After a Los Angeles jury found former BART police officer Johannes Mehserle guilty of involuntary manslaughter today, Oscar Grant’s family spoke angrily about their disappointment with the verdict.
“We as a family have been slapped in the face by a system that has denied us true justice,” Grant’s uncle Cephus Johnson said at a news conference in front of the Los Angeles courthouse where the trial was held.
Johnson said the family does not blame the jury for the verdict, but rather the system. He also said that he hopes supporters will express their First Amendment rights in a nonviolent way.
Grant’s mother, Wanda Johnson, also spoke briefly at the news conference.
“My son was murdered, he was murdered, he was murdered,” she said emphatically. “And the law has not held the officer accountable the way that he should be held accountable.”
When asked what message she wanted to send to supporters in the Bay Area, Johnson replied, “This battle is not over.”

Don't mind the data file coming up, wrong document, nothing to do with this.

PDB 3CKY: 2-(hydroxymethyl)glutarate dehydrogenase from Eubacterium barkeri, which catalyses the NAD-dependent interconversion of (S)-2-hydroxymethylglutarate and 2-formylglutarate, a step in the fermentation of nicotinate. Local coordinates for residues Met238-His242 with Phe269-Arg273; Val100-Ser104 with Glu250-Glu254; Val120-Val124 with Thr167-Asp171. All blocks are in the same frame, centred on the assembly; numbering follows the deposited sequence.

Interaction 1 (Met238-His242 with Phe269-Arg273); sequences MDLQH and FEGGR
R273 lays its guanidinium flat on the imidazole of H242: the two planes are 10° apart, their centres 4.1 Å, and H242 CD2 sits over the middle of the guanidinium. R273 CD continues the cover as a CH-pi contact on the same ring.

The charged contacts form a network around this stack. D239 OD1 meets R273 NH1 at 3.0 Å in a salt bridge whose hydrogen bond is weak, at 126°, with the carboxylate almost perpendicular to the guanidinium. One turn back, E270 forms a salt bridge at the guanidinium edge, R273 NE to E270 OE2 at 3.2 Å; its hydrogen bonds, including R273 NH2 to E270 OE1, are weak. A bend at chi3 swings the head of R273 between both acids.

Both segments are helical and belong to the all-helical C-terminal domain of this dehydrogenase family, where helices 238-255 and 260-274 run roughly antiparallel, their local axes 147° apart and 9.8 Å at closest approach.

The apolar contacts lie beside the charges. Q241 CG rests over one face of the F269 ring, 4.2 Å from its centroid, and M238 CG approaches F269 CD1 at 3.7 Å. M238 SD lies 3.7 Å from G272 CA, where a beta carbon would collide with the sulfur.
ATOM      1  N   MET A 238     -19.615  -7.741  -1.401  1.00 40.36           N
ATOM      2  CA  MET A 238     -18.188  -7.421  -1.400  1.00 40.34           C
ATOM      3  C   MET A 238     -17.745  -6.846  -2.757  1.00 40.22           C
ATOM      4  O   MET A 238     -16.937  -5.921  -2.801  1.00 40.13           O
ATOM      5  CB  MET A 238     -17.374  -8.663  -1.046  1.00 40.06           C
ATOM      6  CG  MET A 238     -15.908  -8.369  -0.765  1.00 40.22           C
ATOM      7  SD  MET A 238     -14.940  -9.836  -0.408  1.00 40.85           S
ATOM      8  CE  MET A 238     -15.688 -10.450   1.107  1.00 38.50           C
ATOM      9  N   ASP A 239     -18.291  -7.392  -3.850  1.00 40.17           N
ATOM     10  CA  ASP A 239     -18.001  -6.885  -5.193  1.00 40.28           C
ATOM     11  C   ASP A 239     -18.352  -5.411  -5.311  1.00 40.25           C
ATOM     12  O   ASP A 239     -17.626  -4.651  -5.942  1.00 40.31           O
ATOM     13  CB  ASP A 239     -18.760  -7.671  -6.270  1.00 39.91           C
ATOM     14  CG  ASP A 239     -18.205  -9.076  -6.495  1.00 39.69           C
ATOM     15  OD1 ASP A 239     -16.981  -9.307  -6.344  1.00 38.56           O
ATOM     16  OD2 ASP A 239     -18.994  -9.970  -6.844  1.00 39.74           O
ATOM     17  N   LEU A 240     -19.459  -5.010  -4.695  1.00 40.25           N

John Burris, the attorney for Grant’s family, was also incensed by the decision.
“As you can imagine, we are extremely disappointed with this verdict,” Burris said. He said the family was hoping for a second-degree murder verdict.
Both Burris and Cephus Johnson expressed surprise at the brevity of the jury’s deliberations.
The verdict, Burris said, essentially implies that the fatal shooting was a “negligent act.”
Oakland Mayor Ron Dellums spoke in Oakland after the verdict was read, starting with an explanation about why he thinks this case in particular has garnered so much attention.
Dellums said it is a combination of elements that includes the availability of cell phone video technology, which allowed the public to view footage of the shooting.
He said racism still exists, and that many of the city’s young people identify with Oscar Grant.
Dellums then addressed the verdict, echoing the sentiments of Grant’s family. “This does not have to be the end of the road,” he said.
He then asked the people of Oakland to “show the nation” that Oakland can respond to adversity peacefully and respectfully.
Gov. Arnold Schwarzenegger issued a statement of his own.
“I encourage Californians to remain calm in light of the verdict and not to resort to violence. I have spoken to Oakland Mayor Ron Dellums and have assured him we are well prepared to assist in maintaining order.”